Referring to FIG. 2, a block diagram of selected elements of a server blade 102 suitable for use in the blade server 100 of FIG. 1 is shown. As depicted in FIG. 2, server blade 102 includes one or more processors 202-1 through 202-N connected to a system bus 204. A bus bridge and memory controller 206 is coupled to system bus 204 to a memory bus 208 that connects a system memory 210 with bridge and memory controller 206. Bridge and memory controller 206 also couples to a peripheral bus 212 to which one or more peripheral adapters may be connected. In the depicted embodiment, for example, server blade 102 includes a network interface card (NIC) 220 and a hard disk controller 222 that is coupled to persistent storage (not depicted). In addition, server blade 102 includes a service processor resource, referred to as baseboard management controller (BMC) 230.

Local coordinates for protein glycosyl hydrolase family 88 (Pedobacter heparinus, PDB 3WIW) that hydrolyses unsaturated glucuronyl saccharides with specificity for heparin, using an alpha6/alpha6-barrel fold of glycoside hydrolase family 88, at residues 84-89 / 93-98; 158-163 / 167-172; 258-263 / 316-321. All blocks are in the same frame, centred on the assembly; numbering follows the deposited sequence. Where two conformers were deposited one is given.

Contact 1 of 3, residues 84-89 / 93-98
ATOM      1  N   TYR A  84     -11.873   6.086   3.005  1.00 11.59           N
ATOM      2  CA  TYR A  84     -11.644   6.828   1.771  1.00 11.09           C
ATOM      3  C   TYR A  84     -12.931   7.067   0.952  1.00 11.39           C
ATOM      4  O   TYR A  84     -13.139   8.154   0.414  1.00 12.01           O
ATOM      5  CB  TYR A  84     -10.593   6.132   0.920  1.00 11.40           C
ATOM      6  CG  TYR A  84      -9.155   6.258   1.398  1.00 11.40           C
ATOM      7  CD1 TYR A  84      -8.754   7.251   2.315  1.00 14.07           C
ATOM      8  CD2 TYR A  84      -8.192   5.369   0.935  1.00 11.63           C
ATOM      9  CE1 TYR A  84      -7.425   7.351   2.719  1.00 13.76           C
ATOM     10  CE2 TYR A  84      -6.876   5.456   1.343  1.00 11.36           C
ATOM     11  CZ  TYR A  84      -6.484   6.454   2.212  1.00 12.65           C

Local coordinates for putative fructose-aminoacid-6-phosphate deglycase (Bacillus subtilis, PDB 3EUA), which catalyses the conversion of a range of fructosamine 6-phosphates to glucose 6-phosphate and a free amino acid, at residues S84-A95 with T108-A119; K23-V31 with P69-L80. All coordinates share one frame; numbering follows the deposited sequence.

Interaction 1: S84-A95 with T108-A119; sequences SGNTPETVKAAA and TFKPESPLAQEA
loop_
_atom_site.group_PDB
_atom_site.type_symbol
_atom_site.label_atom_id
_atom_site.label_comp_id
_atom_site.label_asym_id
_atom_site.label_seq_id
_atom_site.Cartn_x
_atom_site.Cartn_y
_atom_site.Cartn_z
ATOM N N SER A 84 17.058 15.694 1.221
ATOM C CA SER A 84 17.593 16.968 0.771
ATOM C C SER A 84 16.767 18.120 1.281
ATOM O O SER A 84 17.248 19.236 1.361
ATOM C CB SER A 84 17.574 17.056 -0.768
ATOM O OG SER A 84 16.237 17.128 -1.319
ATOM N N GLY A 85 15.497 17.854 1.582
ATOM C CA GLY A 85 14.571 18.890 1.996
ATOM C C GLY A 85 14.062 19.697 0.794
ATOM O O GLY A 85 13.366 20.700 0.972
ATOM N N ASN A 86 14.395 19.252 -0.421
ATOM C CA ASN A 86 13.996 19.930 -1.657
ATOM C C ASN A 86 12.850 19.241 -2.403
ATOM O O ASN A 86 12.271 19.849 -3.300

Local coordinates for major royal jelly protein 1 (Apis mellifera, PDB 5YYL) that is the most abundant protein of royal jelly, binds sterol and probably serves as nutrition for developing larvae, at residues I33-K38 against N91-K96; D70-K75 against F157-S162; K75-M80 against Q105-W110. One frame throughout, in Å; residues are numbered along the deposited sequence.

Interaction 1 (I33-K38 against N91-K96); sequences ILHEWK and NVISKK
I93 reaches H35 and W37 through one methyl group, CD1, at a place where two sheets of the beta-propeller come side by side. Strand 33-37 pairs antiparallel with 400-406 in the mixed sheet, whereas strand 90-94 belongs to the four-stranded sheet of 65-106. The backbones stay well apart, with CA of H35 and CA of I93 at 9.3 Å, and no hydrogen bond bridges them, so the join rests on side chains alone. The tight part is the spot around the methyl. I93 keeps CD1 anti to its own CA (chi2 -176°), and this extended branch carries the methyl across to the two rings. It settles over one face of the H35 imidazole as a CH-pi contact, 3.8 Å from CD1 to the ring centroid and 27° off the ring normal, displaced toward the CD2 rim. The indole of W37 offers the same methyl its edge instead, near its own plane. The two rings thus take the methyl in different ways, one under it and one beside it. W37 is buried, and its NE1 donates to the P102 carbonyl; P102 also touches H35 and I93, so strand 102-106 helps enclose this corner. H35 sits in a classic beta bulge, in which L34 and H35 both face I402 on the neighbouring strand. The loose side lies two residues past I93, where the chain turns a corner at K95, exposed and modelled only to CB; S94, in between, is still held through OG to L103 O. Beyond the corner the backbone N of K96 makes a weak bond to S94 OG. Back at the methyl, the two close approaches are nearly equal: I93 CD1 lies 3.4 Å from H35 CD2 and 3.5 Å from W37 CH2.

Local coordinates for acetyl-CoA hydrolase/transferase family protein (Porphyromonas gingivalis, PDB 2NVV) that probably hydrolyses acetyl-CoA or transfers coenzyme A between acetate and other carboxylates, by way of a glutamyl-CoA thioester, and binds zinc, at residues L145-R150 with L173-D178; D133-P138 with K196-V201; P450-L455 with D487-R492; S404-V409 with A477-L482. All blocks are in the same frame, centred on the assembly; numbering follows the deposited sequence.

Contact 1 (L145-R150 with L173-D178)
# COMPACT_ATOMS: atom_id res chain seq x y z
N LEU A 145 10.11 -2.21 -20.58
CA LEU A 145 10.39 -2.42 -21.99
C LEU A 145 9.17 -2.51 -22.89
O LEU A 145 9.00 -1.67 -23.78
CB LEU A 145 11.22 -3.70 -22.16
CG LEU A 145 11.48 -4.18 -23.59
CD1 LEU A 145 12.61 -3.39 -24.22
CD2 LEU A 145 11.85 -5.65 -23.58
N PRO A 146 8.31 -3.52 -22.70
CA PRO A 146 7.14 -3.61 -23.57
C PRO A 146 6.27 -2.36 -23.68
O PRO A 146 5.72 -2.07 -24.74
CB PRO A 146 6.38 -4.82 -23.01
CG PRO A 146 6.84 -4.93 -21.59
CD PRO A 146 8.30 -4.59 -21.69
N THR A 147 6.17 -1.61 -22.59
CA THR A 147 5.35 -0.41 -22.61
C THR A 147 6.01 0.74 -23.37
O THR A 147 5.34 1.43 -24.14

BMC 230 preferably includes a service processor enabled to monitor the status of server blade 102 and to facilitate remote management capability for administrators. BMC 230 communicates with management module 104 to log and send alerts on the network. BMC 230 is responsible for monitoring the status of voltage and temperature probes (not depicted) on server blades 102. When BMC 230 detects an event, the event is written to a BMC hardware log and sent to management module 104 over an Intelligent Platform Management Interface (IPMI) connection 234.